On August 26, 2016, LDF, on behalf of the plaintiff class of Black students in an ongoing school desegregation case, filed an objection in federal court to the city of Gardendale, Alabama’s secession from the Jefferson County School District in order to form a separate predominately white school district.
In 2014, the city of Gardendale announced its intention to separate from the Jefferson County School District, shortly after the county built a new $51 million high school in the city, for the use of all county students. Contrary to legal precedent, Gardendale, which is both whiter and wealthier than the average, has claimed that it has no responsibility to continue to desegregate the public schools that it seeks to control. LDF with local counsel, Judge U.W. Clemon, and joined by the Department of Justice and the Jefferson County Board of Education—has opposed Gardendale’s efforts to separate from the county school system. Plaintiffs oppose this secession because it furthers segregation in the county and impedes the ability of the county school system to desegregate, by creating a school district that will be disproportionately whiter than the county as a whole and force students to go more racially segregated schools. This matter will be resolved by a federal judge following a trial this winter.
In 1965, eleven years after Supreme Court’s seminal decision in Brown v. Board of Education, LDF with local counsel, Oscar Adams, successfully sued the Jefferson County Board of Education in 1965 on behalf of a class of Black schoolchildren. The lawsuit sought to bring an end to the district’s separate and unequal educational system.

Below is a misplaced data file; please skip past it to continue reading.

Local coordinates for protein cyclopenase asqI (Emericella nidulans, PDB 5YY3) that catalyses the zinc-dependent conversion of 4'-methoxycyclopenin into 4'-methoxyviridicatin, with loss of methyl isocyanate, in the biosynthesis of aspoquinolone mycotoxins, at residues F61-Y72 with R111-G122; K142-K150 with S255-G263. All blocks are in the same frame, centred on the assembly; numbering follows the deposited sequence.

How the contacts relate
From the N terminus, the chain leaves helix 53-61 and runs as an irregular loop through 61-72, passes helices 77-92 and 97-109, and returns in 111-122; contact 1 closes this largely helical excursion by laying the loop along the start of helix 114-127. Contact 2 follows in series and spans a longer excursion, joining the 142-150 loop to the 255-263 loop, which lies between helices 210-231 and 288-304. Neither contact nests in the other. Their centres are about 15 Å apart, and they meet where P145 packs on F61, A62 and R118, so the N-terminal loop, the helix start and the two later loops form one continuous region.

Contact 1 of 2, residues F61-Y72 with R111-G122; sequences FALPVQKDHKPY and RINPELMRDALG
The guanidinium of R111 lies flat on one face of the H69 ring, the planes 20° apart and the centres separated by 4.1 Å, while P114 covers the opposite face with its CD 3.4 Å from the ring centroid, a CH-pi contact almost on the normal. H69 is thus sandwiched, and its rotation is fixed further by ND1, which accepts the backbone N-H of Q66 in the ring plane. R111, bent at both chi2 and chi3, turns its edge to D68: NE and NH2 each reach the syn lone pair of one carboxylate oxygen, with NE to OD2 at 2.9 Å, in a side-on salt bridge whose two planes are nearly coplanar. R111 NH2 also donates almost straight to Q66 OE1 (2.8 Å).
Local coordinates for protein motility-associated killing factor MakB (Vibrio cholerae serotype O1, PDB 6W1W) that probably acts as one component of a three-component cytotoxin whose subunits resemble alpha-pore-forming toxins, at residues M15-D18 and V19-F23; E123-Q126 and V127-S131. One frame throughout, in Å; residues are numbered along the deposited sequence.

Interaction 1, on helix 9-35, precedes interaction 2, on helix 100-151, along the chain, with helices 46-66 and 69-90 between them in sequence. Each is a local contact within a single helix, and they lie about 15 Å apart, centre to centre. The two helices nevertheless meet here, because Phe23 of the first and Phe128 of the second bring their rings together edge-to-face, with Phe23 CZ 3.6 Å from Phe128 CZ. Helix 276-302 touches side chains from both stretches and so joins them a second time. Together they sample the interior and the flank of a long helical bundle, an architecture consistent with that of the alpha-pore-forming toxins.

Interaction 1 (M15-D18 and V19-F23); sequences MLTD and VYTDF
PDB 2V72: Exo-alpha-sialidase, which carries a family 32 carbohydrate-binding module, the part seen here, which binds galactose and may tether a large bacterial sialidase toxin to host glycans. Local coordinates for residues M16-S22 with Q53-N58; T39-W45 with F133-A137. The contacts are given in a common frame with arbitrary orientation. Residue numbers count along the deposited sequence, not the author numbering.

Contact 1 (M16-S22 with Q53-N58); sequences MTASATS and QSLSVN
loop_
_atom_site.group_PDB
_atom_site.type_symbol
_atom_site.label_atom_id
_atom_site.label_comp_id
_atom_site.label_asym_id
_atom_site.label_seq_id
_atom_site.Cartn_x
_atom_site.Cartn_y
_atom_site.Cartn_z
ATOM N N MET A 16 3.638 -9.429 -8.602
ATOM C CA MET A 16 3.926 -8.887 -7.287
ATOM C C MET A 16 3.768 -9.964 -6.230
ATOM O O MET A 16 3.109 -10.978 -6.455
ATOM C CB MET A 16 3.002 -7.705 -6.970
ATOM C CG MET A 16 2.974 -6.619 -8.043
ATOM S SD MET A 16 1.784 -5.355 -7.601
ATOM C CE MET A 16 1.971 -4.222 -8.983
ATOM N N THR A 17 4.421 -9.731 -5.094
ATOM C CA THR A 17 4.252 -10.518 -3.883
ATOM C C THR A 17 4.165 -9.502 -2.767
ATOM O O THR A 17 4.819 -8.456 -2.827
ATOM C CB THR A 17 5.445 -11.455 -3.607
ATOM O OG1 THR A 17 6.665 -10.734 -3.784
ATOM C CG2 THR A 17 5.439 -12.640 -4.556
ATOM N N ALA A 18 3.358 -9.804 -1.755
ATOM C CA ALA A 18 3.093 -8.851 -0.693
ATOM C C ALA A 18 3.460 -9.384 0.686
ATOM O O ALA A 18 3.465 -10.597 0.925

After several years of litigation, a federal trial court imposed a remedial desegregation plan in 1971, which remains in effect today. The 1971 Order required the Jefferson County schools to change their practices in a number of different areas, including school construction, alteration of zone lines, transfers, and the assignment of faculty, staff and students.
Since the outset of the suit, the parties have made progress to remove some vestiges of the previously segregated school system, but progress in the county has been obstructed by “white flight” splinter districts—individual municipalities within the county that leave the county school district to form their own independent municipal district. These communities are typically much whiter than the county and consistently wealthier, and their departure removes valuable resources from the county schools while increasing the racial imbalance in those schools.